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Charity: 'Serious note of caution' for cancer rise

Macmillan Cancer Support's chief medical officer Professor Jane Maher said the fact that we liver longer as a nation and the improvement of cancer treatment are "things to celebrate".

She added that there was, however, a "need to add a serious note of caution:"

The more successful we are with treatment and cure, the more people we have living with the long-term effects of cancer and its treatment.

Many patients can be left with physical health and emotional problems long after treatment has ended. People struggle with fatigue, pain, immobility, or an array of other troublesome side-effects.

We need to manage these consequences for the sake of the patient, but also for the sake of the taxpayer. We should plan to have more services to help people stay well at home, rather than waiting until they need hospital treatment.

Almost half UK will be diagnosed with cancer by 2020

Almost half the number of people in the UK will be diagnosed with cancer by the year 2020, a charity has warned.

Macmillan Cancer Support said the stark rise in the number of people who get, and survive, cancer poses a "herculean" challenge to the NHS.

Rise in cancer will provide a 'herculean' challenge for the NHS, Macmillan Cancer Support said Credit: Macmillan Cancer Support

The charity added that although almost one in two people are expected to get the disease, around four in 10 patients (38%) will not die from it.

The research was conducted from existing data on cancer prevalence, incidence and mortality, and found that the number of people who will develop cancer has increased by more than a third over the past two decades.

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Growing problem of cancer costs 'can't be ignored'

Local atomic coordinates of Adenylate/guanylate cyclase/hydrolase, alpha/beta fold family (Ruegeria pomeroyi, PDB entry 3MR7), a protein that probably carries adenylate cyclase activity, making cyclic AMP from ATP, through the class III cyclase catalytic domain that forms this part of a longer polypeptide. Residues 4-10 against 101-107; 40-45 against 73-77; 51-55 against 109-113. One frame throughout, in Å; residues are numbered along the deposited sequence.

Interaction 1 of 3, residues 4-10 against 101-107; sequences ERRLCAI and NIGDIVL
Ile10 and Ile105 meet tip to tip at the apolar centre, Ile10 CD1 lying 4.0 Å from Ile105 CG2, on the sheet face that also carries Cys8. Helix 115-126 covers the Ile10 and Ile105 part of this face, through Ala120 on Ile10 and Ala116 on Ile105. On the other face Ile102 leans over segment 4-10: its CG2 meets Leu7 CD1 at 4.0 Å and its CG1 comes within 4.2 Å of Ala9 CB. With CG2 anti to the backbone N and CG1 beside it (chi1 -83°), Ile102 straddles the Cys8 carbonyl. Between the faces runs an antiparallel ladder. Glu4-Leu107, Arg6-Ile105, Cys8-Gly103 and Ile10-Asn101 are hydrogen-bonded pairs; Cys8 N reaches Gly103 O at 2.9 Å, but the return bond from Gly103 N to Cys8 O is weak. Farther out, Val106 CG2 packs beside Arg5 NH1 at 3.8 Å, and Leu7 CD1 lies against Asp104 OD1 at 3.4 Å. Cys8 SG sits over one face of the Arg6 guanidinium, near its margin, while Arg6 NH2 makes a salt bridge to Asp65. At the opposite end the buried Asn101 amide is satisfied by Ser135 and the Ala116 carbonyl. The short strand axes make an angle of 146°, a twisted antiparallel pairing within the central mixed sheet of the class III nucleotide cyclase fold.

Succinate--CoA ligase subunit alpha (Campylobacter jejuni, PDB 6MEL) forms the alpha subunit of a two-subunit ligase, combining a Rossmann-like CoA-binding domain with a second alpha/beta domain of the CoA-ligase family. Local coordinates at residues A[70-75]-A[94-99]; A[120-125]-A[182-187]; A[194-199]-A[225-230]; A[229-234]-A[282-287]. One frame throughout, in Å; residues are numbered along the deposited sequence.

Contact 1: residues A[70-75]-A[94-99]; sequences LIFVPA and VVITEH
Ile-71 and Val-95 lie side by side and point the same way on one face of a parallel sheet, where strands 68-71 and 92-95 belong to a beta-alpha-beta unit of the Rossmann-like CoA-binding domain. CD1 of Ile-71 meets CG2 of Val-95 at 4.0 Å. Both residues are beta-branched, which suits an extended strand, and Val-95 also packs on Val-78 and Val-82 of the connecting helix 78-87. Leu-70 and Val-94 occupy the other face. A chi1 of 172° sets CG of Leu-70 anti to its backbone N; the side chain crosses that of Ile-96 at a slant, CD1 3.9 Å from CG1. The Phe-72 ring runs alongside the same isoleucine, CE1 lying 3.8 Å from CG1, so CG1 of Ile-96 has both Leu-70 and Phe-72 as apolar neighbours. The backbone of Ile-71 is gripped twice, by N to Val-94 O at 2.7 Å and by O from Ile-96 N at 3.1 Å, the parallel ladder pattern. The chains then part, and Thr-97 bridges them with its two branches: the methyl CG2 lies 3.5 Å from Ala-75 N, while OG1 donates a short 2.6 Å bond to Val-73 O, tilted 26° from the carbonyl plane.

Cancer patients who work and those with children fork out an average monthly cost twice as high as those who are not in work or who do not have any children, a Macmillan spokeswoman has said.

This new research shows that cancer comes with a whopping price tag for many patients.

Combined with the current recession and with welfare cuts, the cost of the disease is hitting the most vulnerable hardest.

With the number of people living with cancer in the UK doubling from two to four million by 2030, this is a growing problem which cannot be ignored.

Cancer costs the equivalent of a second mortgage. We must act now to protect the financially vulnerable from having to foot the bill for their illness.

– Macmillan chief executive Ciaran Devane

Study reveals the high costs of cancer treatment

Researchers at the University of Bristol surveyed 1,600 UK cancer patients to examine the impact on their finances during treatment. They found:

  • Travelling to hospital appointments costs two in three patients £170 a month.
  • Patients face an additional cost of £37 a month for parking charges at hospitals.
  • A third said their fuel bills increased by about £24 a month.
  • 30% said they were losing around £860 a month in earnings because they are unable to work or had to cut down their hours.

Facing cancer costs most sufferers £570 a month

Researchers found hospital appointments cost two in three patients around £170 each month. Credit: Hugh Macknight/PA Wire

Cancer sufferers are forced to pay an average bill of £570 a month through their treatment, researchers have found.

Macmillan Cancer Support said four out of five patients face the "whopping" amount, which is comparable to a monthly mortgage payment.

Researchers at University of Bristol found the diagnosis of cancer often led to raised fuel bills, repeated travel costs for hospital appointments and a loss of income.

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Macmillan: Cancer patients are 'punished for their condition'

Mike Hobday, director of policy and research at Macmillan Cancer Support, has said that cancer patients are in a "dire" situation facing high energy costs combined with a lower income.

Thousands of cancer patients are falling behind with their energy bills and resorting to turning the heating off, even though its vital for their recovery that they keep warm.

Cancer patients simply cannot afford to meet rising fuel prices at a time when many suffer a loss of income - it is appalling that they are being punished for their condition.

– Mike Hobday, Macmillan Cancer Support

Survey: Cancer patients are in debt to energy companies

The cancer charity Macmillan has warned that around 27,000 cancer patients in the UK could be in debt as a result of falling behind on their energy bills.

A survey of 535 people who have been diagnosed with cancer in the last two years found that:

  • 5% of respondents are currently in debt to their heating provider
  • 54% are worried about the cost of heating their homes this winter
  • 30% have had to turn off the heating in the last three months to save money
  • 34% have put on outdoor clothes indoors to keep warm
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